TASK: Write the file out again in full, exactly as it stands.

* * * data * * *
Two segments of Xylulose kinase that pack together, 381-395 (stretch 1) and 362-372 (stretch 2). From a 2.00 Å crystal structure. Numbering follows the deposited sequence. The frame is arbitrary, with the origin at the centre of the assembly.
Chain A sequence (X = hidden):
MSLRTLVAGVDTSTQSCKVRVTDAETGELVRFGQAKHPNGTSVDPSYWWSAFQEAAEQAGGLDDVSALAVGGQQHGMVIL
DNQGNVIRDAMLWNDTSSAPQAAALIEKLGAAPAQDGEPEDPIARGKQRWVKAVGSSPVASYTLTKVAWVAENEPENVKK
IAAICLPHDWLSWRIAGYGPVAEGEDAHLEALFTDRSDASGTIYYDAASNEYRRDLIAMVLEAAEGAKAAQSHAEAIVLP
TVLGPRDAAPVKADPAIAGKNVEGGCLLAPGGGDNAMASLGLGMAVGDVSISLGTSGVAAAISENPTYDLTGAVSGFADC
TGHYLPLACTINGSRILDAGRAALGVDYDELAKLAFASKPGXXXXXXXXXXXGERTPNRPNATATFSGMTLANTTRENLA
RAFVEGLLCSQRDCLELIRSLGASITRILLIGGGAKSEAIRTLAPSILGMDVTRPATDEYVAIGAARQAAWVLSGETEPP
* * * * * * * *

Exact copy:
Two segments of Xylulose kinase that pack together, 381-395 (stretch 1) and 362-372 (stretch 2). From a 2.00 Å crystal structure. Numbering follows the deposited sequence. The frame is arbitrary, with the origin at the centre of the assembly.
Chain A sequence (X = hidden):
MSLRTLVAGVDTSTQSCKVRVTDAETGELVRFGQAKHPNGTSVDPSYWWSAFQEAAEQAGGLDDVSALAVGGQQHGMVIL
DNQGNVIRDAMLWNDTSSAPQAAALIEKLGAAPAQDGEPEDPIARGKQRWVKAVGSSPVASYTLTKVAWVAENEPENVKK
IAAICLPHDWLSWRIAGYGPVAEGEDAHLEALFTDRSDASGTIYYDAASNEYRRDLIAMVLEAAEGAKAAQSHAEAIVLP
TVLGPRDAAPVKADPAIAGKNVEGGCLLAPGGGDNAMASLGLGMAVGDVSISLGTSGVAAAISENPTYDLTGAVSGFADC
TGHYLPLACTINGSRILDAGRAALGVDYDELAKLAFASKPGXXXXXXXXXXXGERTPNRPNATATFSGMTLANTTRENLA
RAFVEGLLCSQRDCLELIRSLGASITRILLIGGGAKSEAIRTLAPSILGMDVTRPATDEYVAIGAARQAAWVLSGETEPP